Black Friday From the Front Line

A first-hand account of Black Friday chaos

Ronnie Yaacoub survived Black Friday as an employee. Photo courtesy of Zeke Estes

In addition to his job at The VanCougar, the reporter works at a large retail store in Vancouver. What follows is an account of events at the un-named business on Thanksgiving night.

4 p.m. – Thanksgiving Day

I stood outside the store, waiting for someone to come open the door for me. It was about 48 degrees outside;, the air was dry and there was a slight breeze. I looked to the right of me to see that there was a line forming. Four customers were eagerly waiting for the store to open at 6 o’clock. I asked the one in front how long he had been waiting. With a grin on his face he announced that he had been waiting since noon. I felt a bit uneasy about that. What could he be waiting for that requires him to wait in line three hours? I hope that we do not disappoint him, because I honestly feel like he is wasting his time.

After five minutes, my manager came to open the door for me. “Happy Thanksgiving!” he said. I realized that I felt at least ten pounds more than I was in the morning. We had Thanksgiving lunch and I had eaten like a hippopotamus. I felt like one too. As I walked into the store, my belly felt strangely out of place and I could feel every step I took. I really wanted to hibernate for a few hours, but unfortunately, I am in college, I am in debt and I need a fat paycheck for Christmas gifts. My manager walked me into the store office, where I signed in and he assigned me a bucket of signs to put up around the store—an easy job, for a human being. However, I was a hippo, so this would be difficult.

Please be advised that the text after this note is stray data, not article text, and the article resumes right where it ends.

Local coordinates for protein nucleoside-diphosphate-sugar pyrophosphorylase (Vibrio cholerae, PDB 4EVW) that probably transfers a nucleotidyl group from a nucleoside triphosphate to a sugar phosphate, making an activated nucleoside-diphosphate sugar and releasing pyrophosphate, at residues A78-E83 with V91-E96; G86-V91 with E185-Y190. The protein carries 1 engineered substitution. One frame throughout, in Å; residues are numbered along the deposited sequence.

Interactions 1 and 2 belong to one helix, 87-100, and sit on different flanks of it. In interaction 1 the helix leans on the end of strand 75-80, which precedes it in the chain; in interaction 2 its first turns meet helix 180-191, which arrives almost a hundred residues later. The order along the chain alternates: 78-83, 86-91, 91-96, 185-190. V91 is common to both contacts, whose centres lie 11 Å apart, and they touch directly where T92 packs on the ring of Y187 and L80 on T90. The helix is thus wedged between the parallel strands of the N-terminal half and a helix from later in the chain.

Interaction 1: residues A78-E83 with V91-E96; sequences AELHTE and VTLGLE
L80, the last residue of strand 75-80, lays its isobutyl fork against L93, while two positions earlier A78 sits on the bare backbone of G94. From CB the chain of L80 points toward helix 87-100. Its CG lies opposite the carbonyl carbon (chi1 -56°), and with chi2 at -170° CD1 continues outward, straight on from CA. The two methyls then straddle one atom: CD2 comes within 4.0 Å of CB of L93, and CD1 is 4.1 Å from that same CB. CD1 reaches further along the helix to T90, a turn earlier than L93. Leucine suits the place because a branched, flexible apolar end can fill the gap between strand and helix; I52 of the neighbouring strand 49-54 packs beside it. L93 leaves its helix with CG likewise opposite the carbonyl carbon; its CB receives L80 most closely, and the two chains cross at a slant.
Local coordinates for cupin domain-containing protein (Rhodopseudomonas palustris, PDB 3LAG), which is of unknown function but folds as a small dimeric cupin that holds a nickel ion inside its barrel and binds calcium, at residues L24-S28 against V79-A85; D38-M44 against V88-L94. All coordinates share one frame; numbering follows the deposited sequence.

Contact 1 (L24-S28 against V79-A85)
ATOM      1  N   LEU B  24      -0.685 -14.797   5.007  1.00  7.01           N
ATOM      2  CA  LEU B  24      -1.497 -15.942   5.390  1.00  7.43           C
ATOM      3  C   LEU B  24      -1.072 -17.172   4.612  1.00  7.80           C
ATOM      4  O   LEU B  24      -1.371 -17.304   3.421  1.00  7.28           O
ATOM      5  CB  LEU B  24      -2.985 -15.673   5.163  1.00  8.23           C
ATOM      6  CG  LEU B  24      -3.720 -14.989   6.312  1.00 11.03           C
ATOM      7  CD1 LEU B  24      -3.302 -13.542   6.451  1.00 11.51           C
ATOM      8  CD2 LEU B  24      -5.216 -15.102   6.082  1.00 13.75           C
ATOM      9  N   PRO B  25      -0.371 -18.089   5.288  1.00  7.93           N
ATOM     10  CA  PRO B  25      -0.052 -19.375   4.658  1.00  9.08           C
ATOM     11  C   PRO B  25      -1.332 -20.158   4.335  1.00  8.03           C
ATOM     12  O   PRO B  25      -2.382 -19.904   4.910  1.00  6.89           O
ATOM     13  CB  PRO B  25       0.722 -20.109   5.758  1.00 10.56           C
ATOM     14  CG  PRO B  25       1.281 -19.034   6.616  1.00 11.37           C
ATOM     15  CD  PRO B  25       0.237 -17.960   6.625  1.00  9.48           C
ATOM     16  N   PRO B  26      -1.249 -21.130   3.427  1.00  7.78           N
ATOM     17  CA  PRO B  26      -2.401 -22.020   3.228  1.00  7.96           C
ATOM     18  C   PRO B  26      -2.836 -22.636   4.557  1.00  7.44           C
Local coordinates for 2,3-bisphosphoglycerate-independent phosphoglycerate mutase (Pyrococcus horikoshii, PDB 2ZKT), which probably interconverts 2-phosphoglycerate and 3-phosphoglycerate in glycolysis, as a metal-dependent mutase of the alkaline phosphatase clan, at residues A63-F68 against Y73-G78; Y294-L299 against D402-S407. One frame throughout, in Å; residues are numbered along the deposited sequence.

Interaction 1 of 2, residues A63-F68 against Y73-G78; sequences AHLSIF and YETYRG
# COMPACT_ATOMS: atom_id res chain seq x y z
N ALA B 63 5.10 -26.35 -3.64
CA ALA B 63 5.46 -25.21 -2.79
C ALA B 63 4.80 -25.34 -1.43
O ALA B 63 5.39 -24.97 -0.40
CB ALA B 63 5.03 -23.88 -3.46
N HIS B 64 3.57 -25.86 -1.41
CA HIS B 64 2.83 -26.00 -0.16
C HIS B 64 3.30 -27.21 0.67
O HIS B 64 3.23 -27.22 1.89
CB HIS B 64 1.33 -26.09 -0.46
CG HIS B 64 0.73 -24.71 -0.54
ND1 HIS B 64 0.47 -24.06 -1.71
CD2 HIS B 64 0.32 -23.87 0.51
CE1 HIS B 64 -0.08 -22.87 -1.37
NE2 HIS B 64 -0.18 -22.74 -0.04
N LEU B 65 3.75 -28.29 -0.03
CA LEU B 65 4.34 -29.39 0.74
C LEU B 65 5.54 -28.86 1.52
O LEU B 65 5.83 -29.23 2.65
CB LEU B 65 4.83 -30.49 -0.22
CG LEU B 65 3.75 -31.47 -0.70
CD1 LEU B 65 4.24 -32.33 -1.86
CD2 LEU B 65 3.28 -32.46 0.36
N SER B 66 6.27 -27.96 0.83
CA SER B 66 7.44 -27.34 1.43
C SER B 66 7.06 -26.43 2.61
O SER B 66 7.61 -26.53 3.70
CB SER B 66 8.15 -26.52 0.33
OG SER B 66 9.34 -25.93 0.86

6 p.m. – Doors Open

I finished putting up the signs and felt less like a hippo and more like a bear—not like a real bear though—more like a lazy bear like Winnie the Pooh. I was still heavy and pretty lethargic. My manager was just finishing up a speech to us before we opened the doors. I looked over to my right and one of my coworkers nodded to me and said “You ready?”. To which I replied, “I think so…”

I worked the same shift last year, and it went smoothly, but I was a cashier taking care of the people leaving, not the people screaming.

My manager put all of the employees into two lines to create a narrow path for the customers. We opened the doors and began clapping and cheering for the customers. This tactic makes it awkward for the customers so they don’t run or make eye contact. In fact, they slowly walked in single file with their heads down, like prisoners.

My manager then yelled, “Electronics Team Go!” which was my team’s cue to make a hail mary to the back of the store in electronics. I began to jog to the back.

6:01 p.m. – My First Contact

As I began to walk past clothing, I saw a mother carrying her baby. She only looked about 5-feet 4 inches tall, but she still seemed potentially hostile. She looked over at me and screamed, “Where the F— are the carts!”